Itch (also called pruritus) is one of the most commonly reported symptoms by people with PSC. Itch can seriously impact on your quality of life.
The cause of itch in PSC is not clear and several mechanisms have been proposed, including increased levels of bile salts in the blood 120,121. Sudden onset of itch is cause for concern and you should contact your PSC doctor as soon as possible to let them know. A range of medicines are used to control itch, however in certain cases this may be a very difficult-to-control symptom.
Assessment and management
Your doctor should ask you about itch and consider medicines outlined in the BSG/UK-PSC and EASL guidelines. If a medicine doesn’t resolve your itch, you should let your doctor know, so that a medicine that works in a different way can be considered. In the UK, cholestyramine (Questran) is considered first, with rifampicin and naltrexone as second line therapies. The consistency of cholestyramine makes it somewhat unpleasant to take, although there are different ways you can take it and it is also occasionally available in tablet form. You can also disguise the texture by adding it to food.
There have been concerns about the use of rifampicin in liver disease patients in the past. A 2018 study looked at 105 adults with PSC and PBC and found that 95%, including those with jaundice and advanced liver disease took rifampicin safely. The researchers conclude, ‘In the absence of alternative safe, licensed and equally effective agents, clinicians may consider, the use of rifampicin in cholestatic pruritus’ 122. In some cases, sertraline is also attempted.
At each review appointment or earlier if itch is not resolved.
Itchy skin can be a sign that there is a problem with your liver. If you get persistent itch out of the blue, you should contact your PSC doctor so they can investigate.
We understand. Itch is intolerable. It prevents and interrupts sleep and it drives you crazy when you’re awake. What can we do about itch? We’ve put together some tips on managing itch from people with PSC who’ve found ways to help relieve itch, or at least take the edge off it.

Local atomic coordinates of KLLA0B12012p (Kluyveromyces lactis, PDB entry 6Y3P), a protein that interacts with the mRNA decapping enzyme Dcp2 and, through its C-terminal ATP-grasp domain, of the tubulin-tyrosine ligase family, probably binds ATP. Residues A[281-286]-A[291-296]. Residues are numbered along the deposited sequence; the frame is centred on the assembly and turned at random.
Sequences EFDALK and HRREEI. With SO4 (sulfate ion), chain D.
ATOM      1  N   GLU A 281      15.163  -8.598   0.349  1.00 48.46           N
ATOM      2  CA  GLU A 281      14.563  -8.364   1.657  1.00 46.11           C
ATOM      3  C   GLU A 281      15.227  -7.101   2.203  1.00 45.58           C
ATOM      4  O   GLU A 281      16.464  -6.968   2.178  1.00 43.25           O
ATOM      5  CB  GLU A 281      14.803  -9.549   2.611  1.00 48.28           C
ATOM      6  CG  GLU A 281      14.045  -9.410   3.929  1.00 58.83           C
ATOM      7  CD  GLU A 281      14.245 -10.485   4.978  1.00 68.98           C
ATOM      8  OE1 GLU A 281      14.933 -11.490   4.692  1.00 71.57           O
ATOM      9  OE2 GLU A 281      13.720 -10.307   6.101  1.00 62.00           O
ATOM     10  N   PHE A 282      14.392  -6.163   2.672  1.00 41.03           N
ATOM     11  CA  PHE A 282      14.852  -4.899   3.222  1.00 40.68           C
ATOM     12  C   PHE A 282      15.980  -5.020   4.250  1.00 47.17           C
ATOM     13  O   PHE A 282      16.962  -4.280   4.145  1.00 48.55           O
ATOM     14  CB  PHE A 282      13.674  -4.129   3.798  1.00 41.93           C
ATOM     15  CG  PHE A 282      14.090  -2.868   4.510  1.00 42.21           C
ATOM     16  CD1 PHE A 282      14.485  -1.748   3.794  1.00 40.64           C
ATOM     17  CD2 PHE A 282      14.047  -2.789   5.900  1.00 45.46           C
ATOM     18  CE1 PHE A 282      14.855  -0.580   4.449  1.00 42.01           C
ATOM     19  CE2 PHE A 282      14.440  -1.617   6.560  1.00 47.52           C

Thanks to our Facebook group members who have shared their tips on managing itch:
- Medicines - never suffer with itch in silence when you have PSC. Tell your doctor. There are medications specifically for liver-related itch that can help. It is important to let your doctor know if your prescribed medicine doesn’t work, because other medicines work in different ways, and might suit you better.
- Keep your skin moisturised - your skin can feel dry, especially in homes with central heating. Emollients can sometimes help ease itch. Emollients are moisturising treatments applied directly to the skin to soothe and hydrate it e.g. Cetraben, Vaseline Intensive Care Aloe Soothe, and E45.
- Use anti-itch creams - anti-itch creams can provide some relief for a short time for some people. You can buy these over the counter e.g. E45 Itch Relief cream.
- Cool down - some people find taking a cool shower or bath helps with itch. Covering your skin in a wet towel could offer some relief. You can also make your own cooling cream by mixing menthol crystals with aqueous cream or buying it already made e.g. Dermacool. You can even buy cooling sprays e.g. Magicool Plus Itchy Skin Cooling Spray.
- Loose, cotton clothing - wear loose clothing or none at all if possible! Avoid potentially itchy materials like wool because it can add further irritation to your skin and make your itch feel more severe.
- Phototherapy (light therapy) - exposing the skin to certain kinds of light can help relieve itch for some individuals. Artificial light therapy is given in hospitals and some specialist centres, usually under the care of a dermatologist. Light therapy is not the same as using a sunbed and it is not recommended that anyone self-treats.
- To scratch or not to scratch? You should try not to scratch, but we know that’s impossible when you have itch. Make sure your nails (or whatever your chosen scratching implement is!) are nice and clean. Scratching helps because the action confuses the nerve endings in your skin. Patting or stroking also tricks the nerve endings and causes less skin damage.
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